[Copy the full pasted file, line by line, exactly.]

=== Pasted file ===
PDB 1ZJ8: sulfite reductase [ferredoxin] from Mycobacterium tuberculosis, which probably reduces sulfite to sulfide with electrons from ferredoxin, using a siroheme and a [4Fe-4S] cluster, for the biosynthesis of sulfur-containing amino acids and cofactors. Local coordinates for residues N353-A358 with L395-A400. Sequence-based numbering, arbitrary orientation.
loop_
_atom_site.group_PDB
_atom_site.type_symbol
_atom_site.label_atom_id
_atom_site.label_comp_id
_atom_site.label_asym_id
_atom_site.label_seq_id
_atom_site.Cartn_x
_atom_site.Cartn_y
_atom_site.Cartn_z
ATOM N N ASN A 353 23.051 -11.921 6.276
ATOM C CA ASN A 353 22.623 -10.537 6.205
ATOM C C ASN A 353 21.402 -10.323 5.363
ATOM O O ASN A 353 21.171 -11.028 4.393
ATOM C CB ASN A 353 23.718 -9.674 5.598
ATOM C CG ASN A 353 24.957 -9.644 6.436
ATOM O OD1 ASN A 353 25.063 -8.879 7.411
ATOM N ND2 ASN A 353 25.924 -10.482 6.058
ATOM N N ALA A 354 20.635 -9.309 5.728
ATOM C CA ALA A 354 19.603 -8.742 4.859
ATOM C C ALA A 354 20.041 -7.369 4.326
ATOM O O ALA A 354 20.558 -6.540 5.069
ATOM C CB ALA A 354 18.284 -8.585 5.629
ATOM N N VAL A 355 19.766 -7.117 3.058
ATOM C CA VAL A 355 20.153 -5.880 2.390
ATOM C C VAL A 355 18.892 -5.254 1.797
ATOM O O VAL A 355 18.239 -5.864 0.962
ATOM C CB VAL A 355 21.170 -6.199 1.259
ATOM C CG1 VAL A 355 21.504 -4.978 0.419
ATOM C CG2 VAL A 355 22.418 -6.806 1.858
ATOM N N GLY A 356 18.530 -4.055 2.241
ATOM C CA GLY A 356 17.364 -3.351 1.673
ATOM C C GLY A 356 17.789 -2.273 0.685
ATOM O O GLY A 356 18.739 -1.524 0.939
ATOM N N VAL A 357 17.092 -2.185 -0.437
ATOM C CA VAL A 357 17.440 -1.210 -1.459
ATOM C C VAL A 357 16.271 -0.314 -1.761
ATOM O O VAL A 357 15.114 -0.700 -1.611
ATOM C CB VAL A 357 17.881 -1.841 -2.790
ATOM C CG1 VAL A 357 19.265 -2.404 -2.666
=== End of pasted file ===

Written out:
PDB 1ZJ8: sulfite reductase [ferredoxin] from Mycobacterium tuberculosis, which probably reduces sulfite to sulfide with electrons from ferredoxin, using a siroheme and a [4Fe-4S] cluster, for the biosynthesis of sulfur-containing amino acids and cofactors. Local coordinates for residues N353-A358 with L395-A400. Sequence-based numbering, arbitrary orientation.
loop_
_atom_site.group_PDB
_atom_site.type_symbol
_atom_site.label_atom_id
_atom_site.label_comp_id
_atom_site.label_asym_id
_atom_site.label_seq_id
_atom_site.Cartn_x
_atom_site.Cartn_y
_atom_site.Cartn_z
ATOM N N ASN A 353 23.051 -11.921 6.276
ATOM C CA ASN A 353 22.623 -10.537 6.205
ATOM C C ASN A 353 21.402 -10.323 5.363
ATOM O O ASN A 353 21.171 -11.028 4.393
ATOM C CB ASN A 353 23.718 -9.674 5.598
ATOM C CG ASN A 353 24.957 -9.644 6.436
ATOM O OD1 ASN A 353 25.063 -8.879 7.411
ATOM N ND2 ASN A 353 25.924 -10.482 6.058
ATOM N N ALA A 354 20.635 -9.309 5.728
ATOM C CA ALA A 354 19.603 -8.742 4.859
ATOM C C ALA A 354 20.041 -7.369 4.326
ATOM O O ALA A 354 20.558 -6.540 5.069
ATOM C CB ALA A 354 18.284 -8.585 5.629
ATOM N N VAL A 355 19.766 -7.117 3.058
ATOM C CA VAL A 355 20.153 -5.880 2.390
ATOM C C VAL A 355 18.892 -5.254 1.797
ATOM O O VAL A 355 18.239 -5.864 0.962
ATOM C CB VAL A 355 21.170 -6.199 1.259
ATOM C CG1 VAL A 355 21.504 -4.978 0.419
ATOM C CG2 VAL A 355 22.418 -6.806 1.858
ATOM N N GLY A 356 18.530 -4.055 2.241
ATOM C CA GLY A 356 17.364 -3.351 1.673
ATOM C C GLY A 356 17.789 -2.273 0.685
ATOM O O GLY A 356 18.739 -1.524 0.939
ATOM N N VAL A 357 17.092 -2.185 -0.437
ATOM C CA VAL A 357 17.440 -1.210 -1.459
ATOM C C VAL A 357 16.271 -0.314 -1.761
ATOM O O VAL A 357 15.114 -0.700 -1.611
ATOM C CB VAL A 357 17.881 -1.841 -2.790
ATOM C CG1 VAL A 357 19.265 -2.404 -2.666